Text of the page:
A Psychologist Explains Aphantasia: The ‘Mind Blindness’ Effect

When someone prompts you to imagine a sunset, you can likely picture the bright yellows, oranges and pinks of the sky and clouds on your mind’s canvas. However, a small percentage of the population’s canvas would be blank upon hearing this prompt. In fact, their canvas may remain blank for the entirety of their lives.

Those who fall part of the latter group have what is known as “aphantasia,” a phenomenon where the mind lacks the ability to conjure mental images. While many effortlessly visualize scenes within their mind’s eye, individuals with aphantasia navigate a realm devoid of visual mental imagery.

In a recent surge of public interest, psychologists have been exploring this phenomenon, shedding light on the complexities of the mind and the variations in how we experience and imagine the world around us.

What Is Aphantasia?

According to research from Cerebral Cortex Communications, the terms “aphantasia” and “hyperphantasia” were coined to describe the extremes of visual imagery vividness. On the one end of the spectrum lies hyperphantasia, referring to those whose imaginations are incredibly vivid and almost sight-like. However, most of the population would fall within the middle of the spectrum—where our mind’s visual imagery is less vivid than genuine sight, but still comprises a distinct visual experience.

Conversely, aphantasia is a distinctive feature of the mind where individuals either completely lack or face considerable difficulty in conjuring visual mental imagery. Unlike the majority of the population, who can effortlessly visualize objects or memories in their mind’s eye to the extent that it becomes a quasi-visual experience, aphants (by some estimates, around 4% of the adult population) find themselves in a unique position.

For those with aphantasia, the mental process of thinking about something doesn’t translate into a visual representation; they are unable to “see” in their mind’s eye what they are thinking about. This stark contrast in the ability to generate mental images sheds light on the intriguing spectrum of human cognitive diversity.

How Does Aphantasia Develop? And What Is It Like?

Research shows that aphantasia is a neurodevelopmental trait that is congenital in most cases. Individuals with congenital aphantasia will consistently lack voluntary visual imagery throughout life. Research reveals that congenital aphants’ experiences range from a substantial to complete deficit in voluntary visual imagery.

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However, some may report occasional involuntary “flashes” of images while awake or during dreams, revealing a spectrum of experiences within this unique trait. Intriguingly, some cases of acquired aphantasia have been reported, in which individuals lose their mind-visualization abilities later in life. The study outlines case studies of aphants developing mind blindness after surgery or even traumatic life events.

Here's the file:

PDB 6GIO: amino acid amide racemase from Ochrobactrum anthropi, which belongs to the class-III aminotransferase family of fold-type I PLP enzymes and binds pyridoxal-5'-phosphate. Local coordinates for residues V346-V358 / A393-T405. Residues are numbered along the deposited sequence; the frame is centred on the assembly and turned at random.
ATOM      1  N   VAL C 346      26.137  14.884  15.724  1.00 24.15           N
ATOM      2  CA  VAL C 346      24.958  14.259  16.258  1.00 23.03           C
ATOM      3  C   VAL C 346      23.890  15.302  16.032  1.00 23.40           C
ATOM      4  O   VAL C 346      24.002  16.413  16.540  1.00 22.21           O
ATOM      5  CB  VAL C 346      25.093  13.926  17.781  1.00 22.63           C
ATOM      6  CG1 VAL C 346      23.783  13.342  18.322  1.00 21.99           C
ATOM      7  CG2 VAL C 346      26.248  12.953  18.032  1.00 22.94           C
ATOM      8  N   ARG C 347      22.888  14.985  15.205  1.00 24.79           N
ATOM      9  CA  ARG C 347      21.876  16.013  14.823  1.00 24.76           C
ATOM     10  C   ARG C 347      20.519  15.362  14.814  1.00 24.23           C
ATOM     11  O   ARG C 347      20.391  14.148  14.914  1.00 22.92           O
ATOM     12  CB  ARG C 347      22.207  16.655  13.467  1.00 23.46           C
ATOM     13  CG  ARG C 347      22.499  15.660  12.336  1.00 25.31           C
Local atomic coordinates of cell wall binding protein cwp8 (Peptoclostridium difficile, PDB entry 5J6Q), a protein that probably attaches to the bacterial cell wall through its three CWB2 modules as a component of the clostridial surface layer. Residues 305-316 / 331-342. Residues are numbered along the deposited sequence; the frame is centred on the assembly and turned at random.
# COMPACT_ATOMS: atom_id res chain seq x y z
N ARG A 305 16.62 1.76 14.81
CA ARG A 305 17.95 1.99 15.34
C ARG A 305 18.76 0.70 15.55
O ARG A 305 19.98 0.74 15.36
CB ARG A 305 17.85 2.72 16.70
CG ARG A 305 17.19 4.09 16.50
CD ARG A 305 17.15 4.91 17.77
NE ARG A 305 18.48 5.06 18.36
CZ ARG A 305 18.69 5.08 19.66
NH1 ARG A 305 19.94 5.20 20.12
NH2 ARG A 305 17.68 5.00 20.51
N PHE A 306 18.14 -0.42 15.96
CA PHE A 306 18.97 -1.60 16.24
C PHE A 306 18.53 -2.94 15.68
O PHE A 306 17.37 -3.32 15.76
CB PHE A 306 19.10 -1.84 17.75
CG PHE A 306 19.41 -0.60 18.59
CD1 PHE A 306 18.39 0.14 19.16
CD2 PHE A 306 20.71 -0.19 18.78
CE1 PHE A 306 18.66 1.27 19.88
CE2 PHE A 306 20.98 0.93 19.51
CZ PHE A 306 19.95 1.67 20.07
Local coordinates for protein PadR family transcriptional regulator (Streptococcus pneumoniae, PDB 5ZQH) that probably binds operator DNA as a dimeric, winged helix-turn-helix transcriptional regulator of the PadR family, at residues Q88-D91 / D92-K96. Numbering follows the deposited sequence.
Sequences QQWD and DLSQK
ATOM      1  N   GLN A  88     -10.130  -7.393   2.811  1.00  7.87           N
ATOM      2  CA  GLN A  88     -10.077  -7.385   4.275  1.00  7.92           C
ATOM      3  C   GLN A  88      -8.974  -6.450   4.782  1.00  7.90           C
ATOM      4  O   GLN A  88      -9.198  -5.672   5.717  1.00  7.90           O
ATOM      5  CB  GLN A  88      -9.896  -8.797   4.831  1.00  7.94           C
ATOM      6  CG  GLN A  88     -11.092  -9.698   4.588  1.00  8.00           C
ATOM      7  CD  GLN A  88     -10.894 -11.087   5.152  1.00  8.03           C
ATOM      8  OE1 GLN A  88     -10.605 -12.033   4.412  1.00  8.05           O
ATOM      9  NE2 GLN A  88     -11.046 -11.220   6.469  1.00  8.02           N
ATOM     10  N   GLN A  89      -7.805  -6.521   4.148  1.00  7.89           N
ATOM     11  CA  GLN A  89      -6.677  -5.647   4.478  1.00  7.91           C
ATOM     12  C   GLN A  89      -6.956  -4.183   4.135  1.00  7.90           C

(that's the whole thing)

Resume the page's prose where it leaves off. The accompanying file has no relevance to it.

Further research published in Scientific Reports paints a vivid cognitive “fingerprint” of aphantasia. Beyond the absence of visual imagery, aphantasic individuals report decreased imagery in other senses, less vivid autobiographical memories and fewer, less elaborate dreams. Aphantasia presents a unique mode of cognition where the normative tools for mental representation exhibit significant variability. Despite the lack of visual imagery, aphants’ spatial abilities seem unaffected, unveiling the intricate ways in which our cognitive processes rely on internal mental representations.

What Does It Mean To Have A Blind Mind?

Aphantasia prompts a profound reconsideration of how we understand perception and cognition. Picture a life with no picture at all—where memories lack the vibrant hues of visual imagery, where dreams take on a subdued quality and mental landscapes remain largely unexplored. In the absence of this ability to conjure vivid mental images, individuals with aphantasia navigate a world where the mind’s canvas remains predominantly blank.

While research shows the visual working memory of those with aphantasia may appear similar to the general population, it’s their underlying cognitive mechanisms and strategies that diverge. As most people rely on a vivid mental canvas, aphants may rely on their own unique and abstract tools to navigate existence.

For those without aphantasia, encountering this phenomenon sparks a natural curiosity about the diverse ways in which our minds construct reality. The contrast between aphantasic experiences and the vivid mental imagery many of us take for granted opens a window into the diversity of human cognition. It’s not just a matter of seeing or not seeing; it’s an invitation to explore the multitude of ways our minds perceive, interpret and engage with the world.


The exploration of aphantasia underscores a fundamental truth: each person perceives and imagines the world uniquely. When considering these varied experiences, the stark differences in mental imagery invite us to reevaluate our assumptions about the uniformity of perception and cognition. It becomes evident that every individual possesses their own set of cognitive tools, whether painting vibrant mental canvases or navigating the world through alternative mechanisms.

Aphantasia challenges us to appreciate the richness of cognitive diversity, inviting a shift in perspective beyond the confines of our own mental landscapes. Acknowledging the multitude of ways minds construct reality fosters a deeper understanding of the human experience, allowing us to recognize that the beauty of our shared reality lies in its inherent diversity.

Mark Travers, Ph.D., is an American psychologist with degrees from Cornell University and the University of Colorado Boulder. He is the lead psychologist at Awake Therapy


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